“This honor is for the work he’s done with children,” she said. Stewart “comes alive when he does his programs with children. When you touch the life of a child, it’s the best you can do. How can you do better?”

One of six children, Stewart was born in Los Angeles but was raised on the south side of Chicago. At an early age, he displayed a flair for the arts and music, learning, for example, to play the violin while attending a private Catholic elementary school.

“My mom always said I was a writer, not a fighter,” Stewart recalled as he prepared to leave the library in Giessen for his Butzbach booking.

Maybe so, but the shy guy from Chicago was drawn to the art of war.

While his older brother, John, went to West Point, Stewart decided to enlist in the Army after graduating from high school. Stewart served for 17½ years, mostly in tank units, before accepting early retirement in 1995.

Two years later, Stewart began his second career as a library technician for the 284th Base Support Battalion. He worked in Friedberg and then moved to the unit’s main library in Giessen, where he works for Ann Burski.

“Stewart has really been a godsend,” said Burski, U.S. Army Europe’s most venerable librarian. “He’s somebody who doesn’t sit around and wait for something to do, or watch to see what others do.”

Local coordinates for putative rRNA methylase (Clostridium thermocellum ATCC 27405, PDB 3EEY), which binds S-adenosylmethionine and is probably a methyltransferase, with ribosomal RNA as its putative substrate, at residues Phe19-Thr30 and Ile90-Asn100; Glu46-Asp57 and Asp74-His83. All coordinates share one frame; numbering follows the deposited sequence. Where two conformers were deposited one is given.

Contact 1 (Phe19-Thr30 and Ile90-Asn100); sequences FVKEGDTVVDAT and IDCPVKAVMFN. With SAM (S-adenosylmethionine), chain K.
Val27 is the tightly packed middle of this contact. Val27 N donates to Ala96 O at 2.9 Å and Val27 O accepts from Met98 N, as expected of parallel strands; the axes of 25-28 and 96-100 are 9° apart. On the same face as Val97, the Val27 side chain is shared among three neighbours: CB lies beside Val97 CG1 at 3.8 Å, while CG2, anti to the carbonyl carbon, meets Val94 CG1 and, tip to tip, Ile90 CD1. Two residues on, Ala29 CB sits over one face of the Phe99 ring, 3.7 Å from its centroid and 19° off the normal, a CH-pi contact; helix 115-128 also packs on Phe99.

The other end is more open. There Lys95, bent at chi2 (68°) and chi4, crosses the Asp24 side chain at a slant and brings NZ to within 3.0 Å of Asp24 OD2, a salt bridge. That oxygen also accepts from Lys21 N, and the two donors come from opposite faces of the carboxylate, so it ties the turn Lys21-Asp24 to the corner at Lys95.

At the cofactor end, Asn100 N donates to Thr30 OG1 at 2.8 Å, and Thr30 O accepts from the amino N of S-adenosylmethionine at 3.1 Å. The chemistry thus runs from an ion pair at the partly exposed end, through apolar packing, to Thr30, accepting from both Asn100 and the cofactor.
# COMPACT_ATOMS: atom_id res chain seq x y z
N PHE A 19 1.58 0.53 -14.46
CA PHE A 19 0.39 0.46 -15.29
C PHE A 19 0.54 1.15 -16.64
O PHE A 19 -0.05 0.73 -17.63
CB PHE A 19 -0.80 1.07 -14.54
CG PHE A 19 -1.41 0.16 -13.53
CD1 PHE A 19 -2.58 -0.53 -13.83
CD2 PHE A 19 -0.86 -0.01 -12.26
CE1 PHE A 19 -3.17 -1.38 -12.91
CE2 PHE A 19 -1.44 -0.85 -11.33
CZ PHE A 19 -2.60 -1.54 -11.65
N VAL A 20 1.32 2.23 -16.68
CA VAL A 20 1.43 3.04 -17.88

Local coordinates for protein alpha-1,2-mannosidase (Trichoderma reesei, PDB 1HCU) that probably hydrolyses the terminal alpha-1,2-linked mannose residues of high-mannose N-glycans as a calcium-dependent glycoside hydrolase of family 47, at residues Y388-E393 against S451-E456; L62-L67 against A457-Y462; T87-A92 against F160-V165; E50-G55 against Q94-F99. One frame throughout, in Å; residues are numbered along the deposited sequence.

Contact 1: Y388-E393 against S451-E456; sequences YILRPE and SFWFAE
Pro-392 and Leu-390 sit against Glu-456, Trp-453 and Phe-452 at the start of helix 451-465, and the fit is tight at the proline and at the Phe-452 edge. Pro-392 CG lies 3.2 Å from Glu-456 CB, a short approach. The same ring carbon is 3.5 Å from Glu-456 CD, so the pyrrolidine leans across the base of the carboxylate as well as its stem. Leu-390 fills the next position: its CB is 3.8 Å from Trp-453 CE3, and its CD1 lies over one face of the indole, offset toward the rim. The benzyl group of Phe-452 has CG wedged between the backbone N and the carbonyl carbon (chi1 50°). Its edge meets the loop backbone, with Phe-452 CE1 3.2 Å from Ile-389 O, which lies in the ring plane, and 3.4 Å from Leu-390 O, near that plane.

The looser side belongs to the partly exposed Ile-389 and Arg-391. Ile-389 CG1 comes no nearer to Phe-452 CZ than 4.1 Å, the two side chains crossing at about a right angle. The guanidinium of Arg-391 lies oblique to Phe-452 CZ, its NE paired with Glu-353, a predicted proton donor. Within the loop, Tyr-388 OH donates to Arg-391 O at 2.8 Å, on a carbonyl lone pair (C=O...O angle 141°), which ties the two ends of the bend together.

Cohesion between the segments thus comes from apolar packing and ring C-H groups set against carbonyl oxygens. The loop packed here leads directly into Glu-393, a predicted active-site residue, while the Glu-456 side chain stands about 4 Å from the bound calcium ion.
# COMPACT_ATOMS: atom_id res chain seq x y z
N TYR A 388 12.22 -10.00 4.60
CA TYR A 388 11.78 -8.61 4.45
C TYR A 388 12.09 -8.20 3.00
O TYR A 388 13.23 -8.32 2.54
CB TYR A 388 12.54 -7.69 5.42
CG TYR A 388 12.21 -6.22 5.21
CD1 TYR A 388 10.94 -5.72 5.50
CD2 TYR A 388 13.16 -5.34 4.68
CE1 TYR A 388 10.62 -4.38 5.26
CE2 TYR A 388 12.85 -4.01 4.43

Burski nominated Stewart for the award, but didn’t tell him. Last month, when she broke the news to him before a small audience, Stewart had tears in his eyes — not because of the award but because of Burski’s endorsement.

Burski believes Stewart is more than worthy. For starters, she said, Stewart’s work habits are impeachable: He’s never idle, never late, always personable to customers, always looking to improve service, flexible at work, a team player and quick to volunteer, whether it’s for the library or community.

“He is one of the finest library employees I have ever worked with in my 38 years,” Burski said.

Although he has only been at the Giessen facility a few years, Stewart has left his mark. Consider the Army’s formal announcement of his award:

“Mr. Stewart was selected for developing and implementing a creative children’s outreach program using a story-mobile that he built from an old bus. He visits military communities around Giessen in the story-mobile, where he does story hours and puppet shows for the children.

“In addition, Mr. Stewart personally opened and repacked 1,500 boxes of books [45,000] from the Augsburg library that had been stored since 1997. The books were redistributed among Army and DODDS libraries in Giessen and Friedberg. Mr. Stewart was also instrumental in bar coding and linking 30,000 items in the Giessen and Friedberg collections in nine months, thus bringing the last two libraries in Germany online.”

Stewart credits Burski, his colleagues, his wife, their children and the Army, but not himself. In fact, he’s downright embarrassed by the attention, which is typical of Reggie’s buddy, whom kids call the “library man” or “the story guy.”

“If you could, sir, would you thank [Burski] for me?” Stewart asks.

To others in the community, there is no question about who should be getting thanks.

“He deserves it,” Raborn of the Butzbach CDC said of Stewart’s award and accolades. “He’s an awesome man.”